in Colonial Powers and Ethiopian Frontiers 1880–1884

Colonial powers and Ethiopian frontiers 1880–1884 is the fourth volume of Acta Aethiopica, a series that presents original Ethiopian documents of nineteenth-century Ethiopian history with English translations and scholarly notes. The documents have been collected from dozens of archives in Africa and Europe to recover and present the Ethiopian voice in the history of Ethiopia in the nineteenth century. The present book, the first Acta Aethiopica volume to appear from Lund University Press, deals with how Ethiopian rulers related to colonial powers in their attempts to open Ethiopia for trade and technological development while preserving the integrity and independence of their country. In addition to the correspondence and treatises with the rulers and representatives of Italy, Egypt and Great Britain, the volume also presents letters dealing with ecclesiastical issues, including the Ethiopian community in Jerusalem.

Reinventing medieval leprosy for the modern world, 1850–1950
Kathleen Vongsathorn and Magnus Vollset

By the nineteenth century, most Europeans considered leprosy a matter of the past. When it was ‘rediscovered’ in Europe and the tropical world, people looked to history to inform contemporary understandings of the disease. Using medical journals and textbooks, leprosy histories, policy documents, newspaper articles, and philanthropic publications, this chapter discusses modern perceptions of medieval leprosy. First, it shows how medieval leprosy gained and lost relevance as medical and scientific debates changed over time. The past was reinvented to correspond with the present, in which leprosy’s contagiousness and the supposed efficacy of segregation in medieval Europe were cast as models for modern action. Next, the chapter explores popular conceptions of leprosy. When Europeans began encountering leprosy again in the nineteenth century, writers and medical practitioners drew parallels between medieval Europe and the contemporary tropics, while differentiating them from modern Europe. The contrast drawn between ‘civilised’ modern Europe and its ‘primitive’ medieval past was part of an attempt to preserve the superior, ‘civilised’ identity of Britain, in particular. Leprosy has long been a disease of contradictions, and while modern Europeans were casting medieval Europeans in a negative light, they were also looking to their ancestors for positive inspiration towards philanthropy. Overall, this chapter explores the tension between ‘old’ and ‘new’ ideas about leprosy, showing how perceptions of leprosy’s history, if conflicting, became deeply ingrained in the conceptualisation and management of leprosy in the modern world.

in Leprosy and identity in the Middle Ages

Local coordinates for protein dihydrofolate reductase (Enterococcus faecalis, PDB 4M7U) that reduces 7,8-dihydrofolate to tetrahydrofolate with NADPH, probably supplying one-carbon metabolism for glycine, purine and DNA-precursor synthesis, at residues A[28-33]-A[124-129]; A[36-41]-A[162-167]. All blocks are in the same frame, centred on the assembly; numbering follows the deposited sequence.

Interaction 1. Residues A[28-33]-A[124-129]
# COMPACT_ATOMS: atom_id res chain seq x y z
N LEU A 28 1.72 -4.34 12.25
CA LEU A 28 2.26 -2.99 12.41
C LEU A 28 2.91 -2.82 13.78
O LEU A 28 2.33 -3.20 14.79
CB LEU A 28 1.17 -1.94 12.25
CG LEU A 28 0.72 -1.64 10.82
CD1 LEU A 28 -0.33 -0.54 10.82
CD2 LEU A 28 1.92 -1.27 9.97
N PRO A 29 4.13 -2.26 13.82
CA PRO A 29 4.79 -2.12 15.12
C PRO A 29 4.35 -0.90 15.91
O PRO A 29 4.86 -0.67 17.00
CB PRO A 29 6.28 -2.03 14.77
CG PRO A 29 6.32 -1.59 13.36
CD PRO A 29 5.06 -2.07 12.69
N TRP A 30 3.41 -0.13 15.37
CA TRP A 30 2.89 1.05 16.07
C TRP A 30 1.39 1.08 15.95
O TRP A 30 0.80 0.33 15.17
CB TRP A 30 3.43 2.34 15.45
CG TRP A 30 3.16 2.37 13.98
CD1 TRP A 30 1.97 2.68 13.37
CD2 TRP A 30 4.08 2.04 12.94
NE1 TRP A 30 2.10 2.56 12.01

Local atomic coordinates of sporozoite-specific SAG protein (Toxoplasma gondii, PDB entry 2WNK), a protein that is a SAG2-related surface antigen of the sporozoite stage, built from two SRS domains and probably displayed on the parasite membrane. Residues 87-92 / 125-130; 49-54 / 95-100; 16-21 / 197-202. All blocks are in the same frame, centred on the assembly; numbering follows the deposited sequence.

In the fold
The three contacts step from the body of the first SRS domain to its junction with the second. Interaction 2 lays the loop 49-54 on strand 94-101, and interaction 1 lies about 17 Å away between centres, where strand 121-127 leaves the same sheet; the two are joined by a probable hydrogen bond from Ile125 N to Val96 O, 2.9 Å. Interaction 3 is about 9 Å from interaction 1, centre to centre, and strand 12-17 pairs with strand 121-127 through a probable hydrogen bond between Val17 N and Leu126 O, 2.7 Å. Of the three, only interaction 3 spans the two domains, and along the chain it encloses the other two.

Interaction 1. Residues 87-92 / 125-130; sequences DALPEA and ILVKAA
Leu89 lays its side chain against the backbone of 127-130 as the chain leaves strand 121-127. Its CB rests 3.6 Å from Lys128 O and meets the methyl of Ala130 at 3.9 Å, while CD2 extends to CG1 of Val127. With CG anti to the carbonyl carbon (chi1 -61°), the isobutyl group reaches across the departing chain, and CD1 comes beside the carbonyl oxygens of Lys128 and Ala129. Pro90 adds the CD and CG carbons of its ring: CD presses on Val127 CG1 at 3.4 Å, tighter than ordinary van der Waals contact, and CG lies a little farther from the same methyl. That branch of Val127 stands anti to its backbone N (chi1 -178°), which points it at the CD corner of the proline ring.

Trevor Burnard

The Atlantic slave trade was a violent institution. What is more important than cataloguing the everyday and extraordinary violence in the Atlantic slave system – which began in the mid fifteenth century, before Columbus’s voyages to the New World, and which lasted until 1888, when Brazil became the last society to abolish slavery – is to analyse the meanings for planters, traders, and enslaved people of the constant violence that enveloped this system. This chapter uses violence as an analytic category in order to demonstrate how brutality, violence, and death were not mere by-products of the extremely lucrative early modern plantation system, but were the sine qua non of that plantation world.

in A global history of early modern violence
The two sides of provincial violence in early modern Burma
Michael W. Charney

The chapter examines the use of spectacular violence by provincial officials in early modern Burma during the reign of King Bodawhpaya (1782–1819). Villagers in outlying provinces that fit James Scott’s definition of non-state space obeyed state officials only because of the threat and implementation of execution. Coercive violence probably always remained an important part of the everyday life of the early modern Burmese state in the provinces, however much its enactment and the threat of its imposition was invisible to or misunderstood by the royal centre. In the royal court, the king watched over the people and judged the good and the bad, and the eyes of all in the kingdom were upon the throne. This royal imaginary gave cohesion to the kingdom within a moral system that emphasized unity, harmony, and peace. It blinded the court to the everyday activities of centrally appointed officials who abused the local populations under their charge for their own benefit. Abuse led to resistance and flight, which led to more violence, and in the end undermined the security of the royal imaginary. Political centralization in early modern Burma, by replacing locally responsible royal and noble families with temporary central appointees, encouraged, at least to some degree, increasing violence of this kind over time.

in A global history of early modern violence